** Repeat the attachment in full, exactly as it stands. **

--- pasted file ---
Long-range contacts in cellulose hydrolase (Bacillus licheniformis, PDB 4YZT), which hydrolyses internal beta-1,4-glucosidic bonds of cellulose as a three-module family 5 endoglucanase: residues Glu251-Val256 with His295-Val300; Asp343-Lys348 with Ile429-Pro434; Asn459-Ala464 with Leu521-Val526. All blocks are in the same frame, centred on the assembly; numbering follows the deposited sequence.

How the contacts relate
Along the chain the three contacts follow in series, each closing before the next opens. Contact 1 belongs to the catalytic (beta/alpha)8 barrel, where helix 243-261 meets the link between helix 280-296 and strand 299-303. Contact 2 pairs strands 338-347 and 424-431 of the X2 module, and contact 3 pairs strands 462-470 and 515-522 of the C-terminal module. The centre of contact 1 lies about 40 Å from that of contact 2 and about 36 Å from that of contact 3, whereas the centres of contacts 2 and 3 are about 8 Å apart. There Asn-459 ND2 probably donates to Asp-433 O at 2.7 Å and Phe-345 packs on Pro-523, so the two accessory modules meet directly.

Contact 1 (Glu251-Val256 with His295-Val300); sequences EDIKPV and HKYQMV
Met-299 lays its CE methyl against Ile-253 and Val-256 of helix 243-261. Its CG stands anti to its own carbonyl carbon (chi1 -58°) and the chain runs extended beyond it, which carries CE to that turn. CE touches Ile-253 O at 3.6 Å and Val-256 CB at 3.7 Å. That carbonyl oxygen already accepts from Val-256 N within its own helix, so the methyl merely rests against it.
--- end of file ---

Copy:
Long-range contacts in cellulose hydrolase (Bacillus licheniformis, PDB 4YZT), which hydrolyses internal beta-1,4-glucosidic bonds of cellulose as a three-module family 5 endoglucanase: residues Glu251-Val256 with His295-Val300; Asp343-Lys348 with Ile429-Pro434; Asn459-Ala464 with Leu521-Val526. All blocks are in the same frame, centred on the assembly; numbering follows the deposited sequence.

How the contacts relate
Along the chain the three contacts follow in series, each closing before the next opens. Contact 1 belongs to the catalytic (beta/alpha)8 barrel, where helix 243-261 meets the link between helix 280-296 and strand 299-303. Contact 2 pairs strands 338-347 and 424-431 of the X2 module, and contact 3 pairs strands 462-470 and 515-522 of the C-terminal module. The centre of contact 1 lies about 40 Å from that of contact 2 and about 36 Å from that of contact 3, whereas the centres of contacts 2 and 3 are about 8 Å apart. There Asn-459 ND2 probably donates to Asp-433 O at 2.7 Å and Phe-345 packs on Pro-523, so the two accessory modules meet directly.

Contact 1 (Glu251-Val256 with His295-Val300); sequences EDIKPV and HKYQMV
Met-299 lays its CE methyl against Ile-253 and Val-256 of helix 243-261. Its CG stands anti to its own carbonyl carbon (chi1 -58°) and the chain runs extended beyond it, which carries CE to that turn. CE touches Ile-253 O at 3.6 Å and Val-256 CB at 3.7 Å. That carbonyl oxygen already accepts from Val-256 N within its own helix, so the methyl merely rests against it.